As the colonies matured, hospitals began to be established, the first in Philadelphia in 1751. These institutions treated both physically and mentally ill persons, with similar procedures for admission used in each case. Ordinarily, family members brought prospective patients to the hospital, where admission was determined by two factors: a doctor’s judgment as to the need for hospitalization and the family’s ability to pay for a period of care in advance. Patients played little or no role in negotiating these admissions or in deciding when they might leave.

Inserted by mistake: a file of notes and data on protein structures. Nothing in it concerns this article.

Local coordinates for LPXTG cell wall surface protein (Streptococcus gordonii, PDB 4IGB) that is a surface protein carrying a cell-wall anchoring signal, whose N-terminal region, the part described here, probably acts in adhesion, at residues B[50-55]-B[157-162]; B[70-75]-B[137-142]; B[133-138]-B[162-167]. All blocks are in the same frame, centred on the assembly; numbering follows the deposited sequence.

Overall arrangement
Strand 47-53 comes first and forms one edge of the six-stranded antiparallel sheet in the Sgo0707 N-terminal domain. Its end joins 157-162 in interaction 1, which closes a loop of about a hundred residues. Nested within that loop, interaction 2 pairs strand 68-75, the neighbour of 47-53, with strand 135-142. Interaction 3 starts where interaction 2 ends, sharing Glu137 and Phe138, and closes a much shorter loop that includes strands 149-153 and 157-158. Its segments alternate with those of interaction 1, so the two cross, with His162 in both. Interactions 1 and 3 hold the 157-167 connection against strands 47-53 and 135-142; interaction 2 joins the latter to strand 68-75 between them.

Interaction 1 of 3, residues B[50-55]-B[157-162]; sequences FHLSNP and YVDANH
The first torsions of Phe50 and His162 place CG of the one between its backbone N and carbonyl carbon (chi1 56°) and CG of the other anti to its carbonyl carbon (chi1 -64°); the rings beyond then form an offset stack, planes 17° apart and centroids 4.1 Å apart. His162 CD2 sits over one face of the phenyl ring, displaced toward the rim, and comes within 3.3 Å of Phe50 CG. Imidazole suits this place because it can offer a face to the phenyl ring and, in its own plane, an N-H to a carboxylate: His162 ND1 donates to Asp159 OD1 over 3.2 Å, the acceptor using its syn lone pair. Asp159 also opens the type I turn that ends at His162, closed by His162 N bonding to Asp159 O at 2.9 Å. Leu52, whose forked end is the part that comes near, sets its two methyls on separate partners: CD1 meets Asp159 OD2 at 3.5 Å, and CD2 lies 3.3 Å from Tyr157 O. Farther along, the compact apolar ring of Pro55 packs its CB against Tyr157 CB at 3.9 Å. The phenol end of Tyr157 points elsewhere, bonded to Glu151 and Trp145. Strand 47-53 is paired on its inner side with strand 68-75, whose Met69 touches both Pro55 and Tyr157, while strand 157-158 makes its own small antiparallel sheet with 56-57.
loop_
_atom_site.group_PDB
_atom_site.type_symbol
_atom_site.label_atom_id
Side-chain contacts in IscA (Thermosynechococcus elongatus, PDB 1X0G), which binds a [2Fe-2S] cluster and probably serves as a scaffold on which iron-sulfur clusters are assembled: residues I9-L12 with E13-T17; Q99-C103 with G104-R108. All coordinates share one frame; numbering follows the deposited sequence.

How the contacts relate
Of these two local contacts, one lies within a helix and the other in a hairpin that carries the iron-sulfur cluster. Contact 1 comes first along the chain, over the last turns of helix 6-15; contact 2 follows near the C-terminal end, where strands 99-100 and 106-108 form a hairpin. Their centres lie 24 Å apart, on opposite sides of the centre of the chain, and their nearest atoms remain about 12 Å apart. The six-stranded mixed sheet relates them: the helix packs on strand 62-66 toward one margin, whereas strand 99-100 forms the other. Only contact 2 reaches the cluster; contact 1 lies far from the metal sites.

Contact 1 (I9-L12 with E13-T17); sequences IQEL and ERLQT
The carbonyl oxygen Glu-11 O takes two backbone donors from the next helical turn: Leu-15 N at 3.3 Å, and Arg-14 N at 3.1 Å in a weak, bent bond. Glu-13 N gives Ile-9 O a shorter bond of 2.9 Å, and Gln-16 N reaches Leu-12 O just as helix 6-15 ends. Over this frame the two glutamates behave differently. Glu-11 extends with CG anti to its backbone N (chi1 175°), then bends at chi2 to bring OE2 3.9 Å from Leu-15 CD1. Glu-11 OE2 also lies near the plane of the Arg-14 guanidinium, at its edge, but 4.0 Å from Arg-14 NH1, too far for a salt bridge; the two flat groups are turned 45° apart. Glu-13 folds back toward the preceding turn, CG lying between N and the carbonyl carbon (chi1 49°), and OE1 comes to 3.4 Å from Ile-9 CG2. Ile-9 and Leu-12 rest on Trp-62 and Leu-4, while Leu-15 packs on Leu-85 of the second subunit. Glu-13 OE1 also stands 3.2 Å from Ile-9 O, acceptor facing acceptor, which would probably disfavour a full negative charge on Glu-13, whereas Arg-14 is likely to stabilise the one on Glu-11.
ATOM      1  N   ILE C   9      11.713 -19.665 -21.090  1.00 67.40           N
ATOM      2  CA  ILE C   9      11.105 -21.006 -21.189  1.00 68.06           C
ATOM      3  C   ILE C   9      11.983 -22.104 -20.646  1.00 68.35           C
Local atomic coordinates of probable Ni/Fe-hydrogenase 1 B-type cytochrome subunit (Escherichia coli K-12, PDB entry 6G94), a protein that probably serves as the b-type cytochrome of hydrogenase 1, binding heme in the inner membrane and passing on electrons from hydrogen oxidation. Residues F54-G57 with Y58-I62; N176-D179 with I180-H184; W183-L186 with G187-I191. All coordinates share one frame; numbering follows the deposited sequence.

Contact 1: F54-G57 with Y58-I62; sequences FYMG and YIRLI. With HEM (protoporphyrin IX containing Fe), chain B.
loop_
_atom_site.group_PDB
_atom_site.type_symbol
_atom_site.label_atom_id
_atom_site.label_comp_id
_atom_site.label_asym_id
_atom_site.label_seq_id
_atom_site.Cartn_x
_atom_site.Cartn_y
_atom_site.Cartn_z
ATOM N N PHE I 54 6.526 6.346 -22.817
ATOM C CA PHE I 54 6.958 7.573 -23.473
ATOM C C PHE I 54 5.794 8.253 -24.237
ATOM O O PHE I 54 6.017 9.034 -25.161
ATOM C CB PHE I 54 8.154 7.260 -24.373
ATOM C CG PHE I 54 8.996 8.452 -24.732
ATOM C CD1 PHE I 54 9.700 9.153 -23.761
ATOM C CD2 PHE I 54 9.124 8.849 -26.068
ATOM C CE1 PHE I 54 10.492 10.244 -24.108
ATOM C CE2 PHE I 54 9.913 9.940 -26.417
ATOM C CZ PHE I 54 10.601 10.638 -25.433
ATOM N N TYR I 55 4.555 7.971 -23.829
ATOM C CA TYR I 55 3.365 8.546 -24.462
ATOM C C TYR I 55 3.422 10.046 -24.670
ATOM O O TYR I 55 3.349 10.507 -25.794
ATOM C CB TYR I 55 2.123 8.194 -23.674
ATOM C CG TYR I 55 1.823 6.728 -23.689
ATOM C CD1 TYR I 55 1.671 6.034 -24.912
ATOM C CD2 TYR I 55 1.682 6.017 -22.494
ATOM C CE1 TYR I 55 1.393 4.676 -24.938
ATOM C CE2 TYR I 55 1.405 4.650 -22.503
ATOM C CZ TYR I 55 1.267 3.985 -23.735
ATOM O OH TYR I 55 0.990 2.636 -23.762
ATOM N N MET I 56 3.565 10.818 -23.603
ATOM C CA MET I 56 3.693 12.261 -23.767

b. Involuntary commitment in the nineteenth century. This informal system of hospitalization, free of statutory control, began to change in the second quarter of the nineteenth century, as the first great wave of building state hospitals got underway. With the states taking responsibility for care of the mentally ill, a statutory framework was required. The earliest statutes, though, did little more than formalize the existing system. Families and hospital superintendents (then always physicians) dominated the admission process, with overseers of the poor standing in for families in the case of indigents. The only criterion applied to determine the appropriateness of commitment was whether the patient was in need of treatment. If patients felt unjustly confined, their sole recourse was to seek a writ of habeas corpus from the courts, which precipitated a hearing on the issue. It appears from the extant records that relatively few cases went that route.